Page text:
I’m not a particularly gifted comedian, but comedy plays a big role in the life I’ve made with my Mate. We like to say Jon Stewart pretty much raised our children. I know he got us through the Dubya Bush years, especially after the invasion of Iraq. When the Daily Show theme music came on, we’d yell, “Hey boys, Funny People!” and the boys would come running.
Since the election of 2016, I’ve leaned hard on Stephen Colbert and Trevor Noah to remind myself that I’m not the only one who feels like my country’s turning back 100 years. But since the death of George Floyd, like the comedians themselves, I’m finding more solace in bitterness.
Isn’t that a contradiction? No–not when the bitterness is shared, and focused.
This morning’s New York Times article about Richard Pryor, by Jason Zinoman, put it best. After moving on to discuss Pryor’s legacy among Black comics, including SNL’s Michael Che and The Daily Show’s Roy Wood Jr., Zinoman focuses on Dave Chappelle, and coins the perfect phrase:
Over the past few decades, Chappelle has repeatedly made comedy from the pain of police brutality, but what stood out about his recent set was how his typically grave tone didn’t pivot to a joke, how often he let his unfiltered outrage sit there…Chappelle went long stretches without jokes, producing a kind of stand-up tragedy. When he asked what the police officer whose knee was on the neck of George Floyd could be thinking, he spoke with a righteous anger that comedy could not address. There are limits to what a joke can do.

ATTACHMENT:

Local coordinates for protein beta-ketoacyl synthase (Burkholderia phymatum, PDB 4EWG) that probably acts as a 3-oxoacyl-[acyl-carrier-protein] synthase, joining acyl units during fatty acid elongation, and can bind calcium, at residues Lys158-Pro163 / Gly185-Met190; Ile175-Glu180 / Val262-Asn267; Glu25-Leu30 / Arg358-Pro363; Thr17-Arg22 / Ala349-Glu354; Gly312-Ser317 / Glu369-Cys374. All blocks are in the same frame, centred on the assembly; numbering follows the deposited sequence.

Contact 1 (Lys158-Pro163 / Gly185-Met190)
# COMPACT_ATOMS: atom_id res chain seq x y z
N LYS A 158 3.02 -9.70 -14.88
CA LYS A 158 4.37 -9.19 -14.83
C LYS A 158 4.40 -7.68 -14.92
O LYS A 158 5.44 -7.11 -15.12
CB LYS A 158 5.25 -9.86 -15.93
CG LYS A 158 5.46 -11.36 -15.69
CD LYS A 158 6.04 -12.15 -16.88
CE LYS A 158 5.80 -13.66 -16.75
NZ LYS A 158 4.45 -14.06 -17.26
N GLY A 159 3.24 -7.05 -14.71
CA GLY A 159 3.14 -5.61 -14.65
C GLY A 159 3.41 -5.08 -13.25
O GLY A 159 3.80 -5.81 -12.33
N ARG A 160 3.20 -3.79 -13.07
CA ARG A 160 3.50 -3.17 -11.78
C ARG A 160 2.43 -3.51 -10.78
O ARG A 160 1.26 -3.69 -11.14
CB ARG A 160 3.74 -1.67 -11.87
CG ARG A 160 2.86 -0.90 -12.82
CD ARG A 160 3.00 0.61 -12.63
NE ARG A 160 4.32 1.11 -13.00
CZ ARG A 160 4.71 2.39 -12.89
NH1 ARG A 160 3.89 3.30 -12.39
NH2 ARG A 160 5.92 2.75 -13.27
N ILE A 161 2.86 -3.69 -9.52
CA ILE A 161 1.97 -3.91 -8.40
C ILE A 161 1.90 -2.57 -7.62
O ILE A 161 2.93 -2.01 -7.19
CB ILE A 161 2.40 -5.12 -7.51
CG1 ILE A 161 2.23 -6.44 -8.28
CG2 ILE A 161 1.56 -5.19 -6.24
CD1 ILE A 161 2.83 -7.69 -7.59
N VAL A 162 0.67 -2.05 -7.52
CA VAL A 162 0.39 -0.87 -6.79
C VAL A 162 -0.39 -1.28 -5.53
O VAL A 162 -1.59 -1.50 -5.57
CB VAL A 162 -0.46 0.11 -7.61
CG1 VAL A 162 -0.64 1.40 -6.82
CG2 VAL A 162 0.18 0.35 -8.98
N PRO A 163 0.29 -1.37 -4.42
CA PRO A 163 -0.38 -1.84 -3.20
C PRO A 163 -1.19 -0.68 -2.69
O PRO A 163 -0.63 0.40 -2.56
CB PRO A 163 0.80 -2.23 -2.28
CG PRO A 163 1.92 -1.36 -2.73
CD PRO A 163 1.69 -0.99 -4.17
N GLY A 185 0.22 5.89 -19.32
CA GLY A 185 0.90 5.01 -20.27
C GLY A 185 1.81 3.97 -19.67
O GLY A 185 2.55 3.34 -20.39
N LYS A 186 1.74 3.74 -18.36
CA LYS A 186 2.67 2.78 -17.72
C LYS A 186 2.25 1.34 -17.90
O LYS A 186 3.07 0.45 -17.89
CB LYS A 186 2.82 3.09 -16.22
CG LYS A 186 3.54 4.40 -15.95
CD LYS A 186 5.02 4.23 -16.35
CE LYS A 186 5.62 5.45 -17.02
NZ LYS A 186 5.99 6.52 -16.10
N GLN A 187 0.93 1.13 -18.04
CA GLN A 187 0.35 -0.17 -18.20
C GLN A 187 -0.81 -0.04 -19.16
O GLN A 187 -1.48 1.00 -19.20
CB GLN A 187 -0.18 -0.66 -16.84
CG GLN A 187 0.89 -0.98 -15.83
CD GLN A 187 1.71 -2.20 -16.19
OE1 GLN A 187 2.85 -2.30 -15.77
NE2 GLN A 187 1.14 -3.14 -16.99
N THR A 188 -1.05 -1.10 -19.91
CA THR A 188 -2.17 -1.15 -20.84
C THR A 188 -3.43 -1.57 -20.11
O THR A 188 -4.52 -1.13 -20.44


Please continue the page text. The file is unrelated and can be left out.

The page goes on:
Stand-up tragedy. YES. That is what feeds my soul these days: someone standing up, literally, and calling out what happened and what it means. Here is Trevor Noah, his first workday after the death of Rayshard Brooks:
Trevor isn’t telling me what to do. But when this professional funny person, this man whose impish dimple has brought me so much joy over the past five years, looks me in the eye and speaks his bitter truth, I feel called up. Which is how I want to feel right now.
It’s even more (bizarrely) comforting to hear comedians call other people out–people not like me, whom I wouldn’t have the right to criticize. Here’s Hasan Minhaj, from his show Patriot Act, calling out his fellow immigrants from Asia and the Middle East:
There are some speakers, like Killer Mike and Kimberly Jones, whose words are pure bitterness and zero comedy–no less brilliant and even more gripping–and I’ll probably focus on them another time.
Right now I want to give a huge shout-out to those “Funny People” whose wit and wisdom is fueling me these days–and hopefully you too. Please share others!